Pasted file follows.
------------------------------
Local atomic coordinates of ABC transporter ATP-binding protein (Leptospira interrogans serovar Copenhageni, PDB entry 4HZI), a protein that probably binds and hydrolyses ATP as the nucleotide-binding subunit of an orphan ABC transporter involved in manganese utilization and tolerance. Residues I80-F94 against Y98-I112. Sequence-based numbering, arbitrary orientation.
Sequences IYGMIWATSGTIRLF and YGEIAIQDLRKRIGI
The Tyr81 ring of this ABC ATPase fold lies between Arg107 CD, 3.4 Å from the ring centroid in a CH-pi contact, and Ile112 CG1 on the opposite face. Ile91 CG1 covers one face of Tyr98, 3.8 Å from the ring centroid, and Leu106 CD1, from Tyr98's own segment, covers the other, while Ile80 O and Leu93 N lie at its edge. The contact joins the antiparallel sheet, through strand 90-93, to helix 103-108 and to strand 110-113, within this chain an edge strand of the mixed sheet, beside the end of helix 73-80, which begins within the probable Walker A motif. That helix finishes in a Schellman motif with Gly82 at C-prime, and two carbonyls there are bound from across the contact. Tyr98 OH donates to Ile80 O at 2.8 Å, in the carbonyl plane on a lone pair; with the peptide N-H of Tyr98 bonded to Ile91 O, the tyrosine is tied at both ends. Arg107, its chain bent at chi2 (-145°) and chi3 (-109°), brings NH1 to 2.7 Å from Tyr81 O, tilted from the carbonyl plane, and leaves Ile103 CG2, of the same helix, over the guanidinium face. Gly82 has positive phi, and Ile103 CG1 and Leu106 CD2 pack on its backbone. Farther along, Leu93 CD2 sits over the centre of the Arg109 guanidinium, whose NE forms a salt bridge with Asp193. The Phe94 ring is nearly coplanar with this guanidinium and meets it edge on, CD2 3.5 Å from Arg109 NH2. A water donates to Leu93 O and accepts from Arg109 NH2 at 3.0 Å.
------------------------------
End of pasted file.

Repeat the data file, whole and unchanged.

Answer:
Local atomic coordinates of ABC transporter ATP-binding protein (Leptospira interrogans serovar Copenhageni, PDB entry 4HZI), a protein that probably binds and hydrolyses ATP as the nucleotide-binding subunit of an orphan ABC transporter involved in manganese utilization and tolerance. Residues I80-F94 against Y98-I112. Sequence-based numbering, arbitrary orientation.
Sequences IYGMIWATSGTIRLF and YGEIAIQDLRKRIGI
The Tyr81 ring of this ABC ATPase fold lies between Arg107 CD, 3.4 Å from the ring centroid in a CH-pi contact, and Ile112 CG1 on the opposite face. Ile91 CG1 covers one face of Tyr98, 3.8 Å from the ring centroid, and Leu106 CD1, from Tyr98's own segment, covers the other, while Ile80 O and Leu93 N lie at its edge. The contact joins the antiparallel sheet, through strand 90-93, to helix 103-108 and to strand 110-113, within this chain an edge strand of the mixed sheet, beside the end of helix 73-80, which begins within the probable Walker A motif. That helix finishes in a Schellman motif with Gly82 at C-prime, and two carbonyls there are bound from across the contact. Tyr98 OH donates to Ile80 O at 2.8 Å, in the carbonyl plane on a lone pair; with the peptide N-H of Tyr98 bonded to Ile91 O, the tyrosine is tied at both ends. Arg107, its chain bent at chi2 (-145°) and chi3 (-109°), brings NH1 to 2.7 Å from Tyr81 O, tilted from the carbonyl plane, and leaves Ile103 CG2, of the same helix, over the guanidinium face. Gly82 has positive phi, and Ile103 CG1 and Leu106 CD2 pack on its backbone. Farther along, Leu93 CD2 sits over the centre of the Arg109 guanidinium, whose NE forms a salt bridge with Asp193. The Phe94 ring is nearly coplanar with this guanidinium and meets it edge on, CD2 3.5 Å from Arg109 NH2. A water donates to Leu93 O and accepts from Arg109 NH2 at 3.0 Å.